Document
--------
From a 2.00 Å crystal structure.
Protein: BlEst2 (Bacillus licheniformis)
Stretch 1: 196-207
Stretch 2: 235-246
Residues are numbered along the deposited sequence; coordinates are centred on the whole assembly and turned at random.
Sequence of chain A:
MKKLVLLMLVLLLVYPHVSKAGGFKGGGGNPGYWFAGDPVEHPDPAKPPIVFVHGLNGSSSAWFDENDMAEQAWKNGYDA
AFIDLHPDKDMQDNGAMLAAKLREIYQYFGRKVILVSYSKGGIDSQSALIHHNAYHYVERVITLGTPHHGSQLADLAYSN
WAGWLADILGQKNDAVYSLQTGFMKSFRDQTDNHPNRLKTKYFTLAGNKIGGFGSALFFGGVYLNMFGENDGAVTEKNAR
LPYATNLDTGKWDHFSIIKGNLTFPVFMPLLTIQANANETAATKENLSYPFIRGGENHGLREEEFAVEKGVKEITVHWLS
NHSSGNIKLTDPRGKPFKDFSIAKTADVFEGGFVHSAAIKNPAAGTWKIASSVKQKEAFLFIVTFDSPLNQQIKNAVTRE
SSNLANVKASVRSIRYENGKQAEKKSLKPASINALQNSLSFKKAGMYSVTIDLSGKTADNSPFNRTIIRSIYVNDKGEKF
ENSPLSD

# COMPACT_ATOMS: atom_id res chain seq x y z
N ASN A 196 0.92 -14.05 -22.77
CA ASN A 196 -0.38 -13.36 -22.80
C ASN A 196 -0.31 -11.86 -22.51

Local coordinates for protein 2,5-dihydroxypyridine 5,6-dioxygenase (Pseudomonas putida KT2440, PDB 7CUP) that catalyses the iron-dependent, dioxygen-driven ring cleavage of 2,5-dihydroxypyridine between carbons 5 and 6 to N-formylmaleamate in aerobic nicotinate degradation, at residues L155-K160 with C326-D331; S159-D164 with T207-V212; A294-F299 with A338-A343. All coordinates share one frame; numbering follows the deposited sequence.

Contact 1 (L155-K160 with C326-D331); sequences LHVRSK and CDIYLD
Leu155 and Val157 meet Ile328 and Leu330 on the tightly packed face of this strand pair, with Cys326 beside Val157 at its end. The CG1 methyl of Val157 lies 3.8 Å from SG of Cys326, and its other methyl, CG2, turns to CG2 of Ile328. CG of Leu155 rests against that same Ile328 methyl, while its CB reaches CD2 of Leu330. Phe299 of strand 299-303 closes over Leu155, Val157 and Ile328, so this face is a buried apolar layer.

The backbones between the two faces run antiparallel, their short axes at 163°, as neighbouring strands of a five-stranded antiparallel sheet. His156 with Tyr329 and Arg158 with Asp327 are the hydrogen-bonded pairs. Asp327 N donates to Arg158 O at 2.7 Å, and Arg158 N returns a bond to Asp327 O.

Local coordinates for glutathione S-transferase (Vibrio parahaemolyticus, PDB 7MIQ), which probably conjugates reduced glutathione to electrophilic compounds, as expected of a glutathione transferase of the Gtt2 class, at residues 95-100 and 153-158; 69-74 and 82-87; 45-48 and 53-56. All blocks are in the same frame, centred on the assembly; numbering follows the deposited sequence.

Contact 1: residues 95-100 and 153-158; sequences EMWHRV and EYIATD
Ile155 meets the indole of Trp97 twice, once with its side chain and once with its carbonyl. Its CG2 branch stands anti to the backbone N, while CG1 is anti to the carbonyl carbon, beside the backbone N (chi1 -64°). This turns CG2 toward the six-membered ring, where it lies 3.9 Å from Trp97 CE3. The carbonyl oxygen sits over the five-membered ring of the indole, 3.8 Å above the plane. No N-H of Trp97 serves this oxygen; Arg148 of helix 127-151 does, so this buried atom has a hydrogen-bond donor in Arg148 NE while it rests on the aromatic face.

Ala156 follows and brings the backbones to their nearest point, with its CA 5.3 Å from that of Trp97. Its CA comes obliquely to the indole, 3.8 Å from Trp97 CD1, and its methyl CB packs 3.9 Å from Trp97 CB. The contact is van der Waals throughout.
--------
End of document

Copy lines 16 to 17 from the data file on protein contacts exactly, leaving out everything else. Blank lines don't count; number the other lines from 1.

CA ASN A 196 -0.38 -13.36 -22.80
C ASN A 196 -0.31 -11.86 -22.51